Within the minutes of the Executive Board are statements of solidarity with other unions in attempts to achieve racial equality. For example, on June 20, 1935, a communication was read “from federation of Architects, Engineers, Chemists and Technicians regarding their member lawyer (Negro) who is threatened with eviction because of his race. Federation request protest letter be sent to owner of apartment house. Motion to send letter of protest carried.”
Later in the same year an article was read into the record stating that the Local 802’s WPA Committee “protests Negro discrimination.” It cited efforts of the WPA Music Administrator to transfer “Negro musicians out of major symphonic units and segregating them into all Negro concert orchestras.” The committee stated that “individual Negro musicians were entitled, as American citizens, to play together with white musicians in the various units and no NEGRO musician should be compelled to accept a position with an all-Negro unit if he is qualified for and wished to be placed in one of the larger symphonic units.” It further noted that Dr. Sokoloff, the National WPA Music Administrator, “agrees to investigate the situation and see that policy presented by committee was strictly enforced.”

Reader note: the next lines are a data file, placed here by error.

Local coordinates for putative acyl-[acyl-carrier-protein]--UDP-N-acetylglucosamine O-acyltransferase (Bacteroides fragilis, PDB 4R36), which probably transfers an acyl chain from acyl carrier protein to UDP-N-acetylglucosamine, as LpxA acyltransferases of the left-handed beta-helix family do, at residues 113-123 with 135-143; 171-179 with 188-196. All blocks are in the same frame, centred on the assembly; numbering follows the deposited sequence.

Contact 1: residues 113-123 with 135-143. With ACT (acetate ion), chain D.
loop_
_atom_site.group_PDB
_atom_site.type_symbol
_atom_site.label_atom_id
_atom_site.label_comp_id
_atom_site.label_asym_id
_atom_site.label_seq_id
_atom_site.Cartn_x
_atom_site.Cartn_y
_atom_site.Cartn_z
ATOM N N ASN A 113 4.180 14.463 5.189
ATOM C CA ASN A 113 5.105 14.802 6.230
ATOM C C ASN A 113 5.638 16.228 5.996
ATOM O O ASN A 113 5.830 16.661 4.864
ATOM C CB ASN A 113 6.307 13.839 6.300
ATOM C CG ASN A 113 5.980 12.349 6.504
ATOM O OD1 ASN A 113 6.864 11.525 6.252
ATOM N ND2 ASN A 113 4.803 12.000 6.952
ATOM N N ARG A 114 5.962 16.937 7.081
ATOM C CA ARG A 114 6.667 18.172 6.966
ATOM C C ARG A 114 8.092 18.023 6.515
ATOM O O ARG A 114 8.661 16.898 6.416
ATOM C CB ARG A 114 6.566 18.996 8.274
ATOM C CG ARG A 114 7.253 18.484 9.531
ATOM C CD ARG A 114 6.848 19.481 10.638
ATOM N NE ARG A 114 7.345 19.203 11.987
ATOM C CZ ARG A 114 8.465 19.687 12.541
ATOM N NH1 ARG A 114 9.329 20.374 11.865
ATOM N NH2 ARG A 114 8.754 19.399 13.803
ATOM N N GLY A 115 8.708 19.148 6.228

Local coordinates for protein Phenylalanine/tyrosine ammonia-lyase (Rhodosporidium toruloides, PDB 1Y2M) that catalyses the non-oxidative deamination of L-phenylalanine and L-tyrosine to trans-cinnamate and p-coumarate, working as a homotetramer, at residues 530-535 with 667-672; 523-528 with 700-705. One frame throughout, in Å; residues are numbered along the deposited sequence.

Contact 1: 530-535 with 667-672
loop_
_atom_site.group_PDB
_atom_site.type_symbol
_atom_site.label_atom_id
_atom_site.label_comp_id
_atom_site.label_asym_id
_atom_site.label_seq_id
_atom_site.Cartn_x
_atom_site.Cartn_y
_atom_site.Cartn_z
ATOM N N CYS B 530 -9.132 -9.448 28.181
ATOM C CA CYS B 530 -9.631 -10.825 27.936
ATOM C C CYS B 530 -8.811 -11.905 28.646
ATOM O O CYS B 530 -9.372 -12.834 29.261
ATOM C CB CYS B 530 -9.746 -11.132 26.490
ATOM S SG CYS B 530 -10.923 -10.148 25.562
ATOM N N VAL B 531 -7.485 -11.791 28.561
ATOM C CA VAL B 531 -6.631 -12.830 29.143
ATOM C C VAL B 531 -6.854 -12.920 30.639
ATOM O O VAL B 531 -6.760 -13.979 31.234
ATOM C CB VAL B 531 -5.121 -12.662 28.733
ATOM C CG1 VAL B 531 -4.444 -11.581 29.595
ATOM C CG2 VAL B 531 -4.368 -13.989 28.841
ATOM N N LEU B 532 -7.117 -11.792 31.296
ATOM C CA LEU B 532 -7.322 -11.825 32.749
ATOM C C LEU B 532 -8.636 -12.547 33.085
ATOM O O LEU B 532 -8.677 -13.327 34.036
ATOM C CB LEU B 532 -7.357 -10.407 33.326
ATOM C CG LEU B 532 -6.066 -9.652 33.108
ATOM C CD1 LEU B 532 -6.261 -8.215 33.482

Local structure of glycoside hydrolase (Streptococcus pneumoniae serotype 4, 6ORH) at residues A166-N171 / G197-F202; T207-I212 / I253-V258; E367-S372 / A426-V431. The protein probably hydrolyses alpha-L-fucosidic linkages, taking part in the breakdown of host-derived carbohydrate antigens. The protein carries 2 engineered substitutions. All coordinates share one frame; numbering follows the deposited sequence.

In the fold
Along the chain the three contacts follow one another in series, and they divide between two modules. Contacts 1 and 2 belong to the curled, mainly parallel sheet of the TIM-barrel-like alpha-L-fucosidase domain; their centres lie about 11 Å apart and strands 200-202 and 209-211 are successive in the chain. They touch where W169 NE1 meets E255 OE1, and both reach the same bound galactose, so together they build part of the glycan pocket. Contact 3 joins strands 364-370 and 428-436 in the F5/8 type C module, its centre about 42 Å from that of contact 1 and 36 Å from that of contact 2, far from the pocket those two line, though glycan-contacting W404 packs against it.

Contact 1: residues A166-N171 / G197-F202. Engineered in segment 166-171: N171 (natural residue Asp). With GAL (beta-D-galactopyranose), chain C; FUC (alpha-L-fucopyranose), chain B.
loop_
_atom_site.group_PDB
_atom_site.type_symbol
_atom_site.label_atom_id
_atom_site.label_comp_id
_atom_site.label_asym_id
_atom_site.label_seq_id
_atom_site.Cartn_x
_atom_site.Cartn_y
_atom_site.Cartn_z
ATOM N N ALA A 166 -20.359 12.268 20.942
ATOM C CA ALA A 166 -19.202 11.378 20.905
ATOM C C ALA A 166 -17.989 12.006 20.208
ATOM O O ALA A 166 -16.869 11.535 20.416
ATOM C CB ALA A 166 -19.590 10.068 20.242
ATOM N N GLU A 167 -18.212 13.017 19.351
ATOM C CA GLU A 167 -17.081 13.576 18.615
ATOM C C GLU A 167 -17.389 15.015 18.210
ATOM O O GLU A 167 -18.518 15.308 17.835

In 1936, Local 802 sent three representatives to the Negro Congress held in Chicago. There, Local 802 Secretary Jacob Rosenberg “addressed the labor section on the treatment of Negroes in trade unions.”
In later years, Local 802 hired some stellar African-American musicians when their careers fell on lean times. Former bandleaders Andy Kirk and Stanley “Fess” Williams both worked for Local 802 for long periods before their eventual retirement. The great trumpeter and arranger/composer Buck Clayton took a job there after he developed embouchure problems and before he formed his last acclaimed big band.
Admittedly, such anecdotes and a few sketchy citations hardly provide a full and accurate picture of the complex and ever-changing racial dynamics within the music business in New York. But the yellowing pages of the Allegro archives clearly indicate a willingness to fight for better conditions and salaries for all musicians, regardless of color. Hindsight may make us wish the union had done more to level the playing field in certain areas, but the evidence shows that, by hiring blacks into positions of leadership, and listening to the concerns of all its members, Local 802 was an early and significant force in the struggle to achieve racial equality.
Randy Sandke is a trumpeter who first joined Local 802 in 1974.